Free Tablature for “Silent Night” for the Treble Kalimba
In my mind, most songs that you can play on the Treble kalimba are also possible to play on the Alto kalimba, and this offers great flexibility. But there are some songs that are written for Alto that require its low notes and are just not possible on the Treble which by nature is in a higher range. You could retune the Treble into a Bb Treble, and then it would behave just like an Alto with two extra notes.
But there is one (very famous) song that I don’t think can be done properly on either the Alto kalimba or the Bb Treble kalimba – it requires the high notes of the Treble kalimba in standard G tuning, and that song is “Silent Night.”
The high C in measure 18 in the tablature below (right where we sing “heavenly peace”) is the reason why I like to perform “Silent Night” on the Treble kalimba.
By the way, I was recently hanging out with someone who had just gotten a Treble kalimba. They had started reading tablature with their new kalimba, but then concluded that since they had an excellent ear, it was easier to play by ear than to read the tablature.
But I realized that even if you know a song already, and you want to play by ear, the tablature fills two very important roles for you: first, the tablature can assure you that this particular song will work on this particular kalimba, which will give you faith that you can find the notes you need. Second, the tablature shows you where to start, which is huge.
So, if you are bold and daring and feel that you know what you are doing, I totally encourage you to play by ear. But start with the tablature, to give you the idea of the song and to get you started on the right foot – or the correct thumb anyway.
And if there is too big of a jump to calculate or guess where to go in some difficult part of the song? You can always glance at the tab for that part of the song!
Chords and harmony are another matter altogether. Generally they require a bit more sophistication. When learning a song, I think timing and rhythm come first – it is not difficult to hear a rhythm and play that rhythm back. Then comes melody – a good musician will be able to play most simple or moderate melodies by ear, with a few fumbles here and there. But harmonic understanding is more difficult, because there are more notes. Also, we are taught since nursery school to think in terms of melodies, but, unless they were given music lessons early, most musicians don’t start to understand chords until they are in high school or college. Most people just haven’t had a lot of practice with chords.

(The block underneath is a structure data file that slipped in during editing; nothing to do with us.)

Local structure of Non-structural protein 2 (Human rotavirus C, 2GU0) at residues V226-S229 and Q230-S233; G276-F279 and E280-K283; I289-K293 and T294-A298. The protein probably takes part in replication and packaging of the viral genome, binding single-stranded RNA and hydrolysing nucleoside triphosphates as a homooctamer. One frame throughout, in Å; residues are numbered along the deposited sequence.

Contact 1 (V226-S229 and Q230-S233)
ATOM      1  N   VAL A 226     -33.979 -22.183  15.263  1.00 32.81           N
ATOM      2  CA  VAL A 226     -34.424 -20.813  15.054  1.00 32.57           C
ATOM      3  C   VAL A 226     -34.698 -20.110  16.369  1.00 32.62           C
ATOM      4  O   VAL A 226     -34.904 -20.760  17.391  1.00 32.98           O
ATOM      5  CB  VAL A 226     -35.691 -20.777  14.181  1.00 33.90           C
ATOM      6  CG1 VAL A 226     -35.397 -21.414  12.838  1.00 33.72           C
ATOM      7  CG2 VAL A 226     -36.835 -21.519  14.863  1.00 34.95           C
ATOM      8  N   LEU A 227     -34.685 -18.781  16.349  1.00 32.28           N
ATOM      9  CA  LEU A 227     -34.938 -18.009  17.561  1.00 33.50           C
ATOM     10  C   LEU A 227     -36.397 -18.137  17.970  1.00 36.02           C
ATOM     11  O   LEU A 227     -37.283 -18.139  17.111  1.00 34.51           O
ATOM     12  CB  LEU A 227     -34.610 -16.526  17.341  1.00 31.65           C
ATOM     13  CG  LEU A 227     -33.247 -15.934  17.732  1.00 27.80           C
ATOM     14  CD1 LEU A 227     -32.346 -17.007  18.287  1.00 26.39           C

We all generally know “Silent Night” and its timing/rhythm and melody. In the tablature, the melody line is embedded in this “melody and harmony” version of “Silent Night”. The song’s melody is reproduced exactly here, with extra harmony notes on the first beat of each measure. In this arrangement, the melody note is always the highest note at any given time. Adding harmony notes below the melody note at the start of each measure is a common way to add harmony on the kalimba, though certainly not the only way.
If two adjacent tines are played as a chord, place your thumb nail between the two tines to be played and pluck down on both in a way that makes both tines ring with more-or-less equal volume. If you need to play three adjacent tines, you need to perform a glissando – touch the lowest tine (the one nearest the middle of the kalimba) to be played and then lightly drag your thumb nail across that tine and the other two tines of the chord. Make sure you stop on the third tine. If you go too far and play four tines, you will play a 7th chord, a richer, jazzier chord than is required in “Silent Night.”
More about glissandos: When you play a glissando, you don’t have to play the three notes simultaneously or even rapidly. If you go slowly and spread the notes out over time, you can get the same type of sound that a music box plays. Similarly, if you have two low notes on one side and two higher notes on the other side – as in measure 2 – try playing a two-note glissando first on the low notes, and then a two-note glissando on the upper notes on the opposite side, timing the notes as if you had played a four-note glissando on one side. This technique can provide stylistic unity to your playing.
Of course, in adding harmony, you may need to “hunt and peck” to find the notes to play. Take your time. The important thing is to develop a feeling or an intuition for how harmonies are made on the kalimba. As that intuition begins to dwell in your thumbs, you will pick up speed and play more gracefully.
The advanced player may try to emphasize the melody note by playing it a bit louder. This subtle effect can be challenging, but is well worth the effort.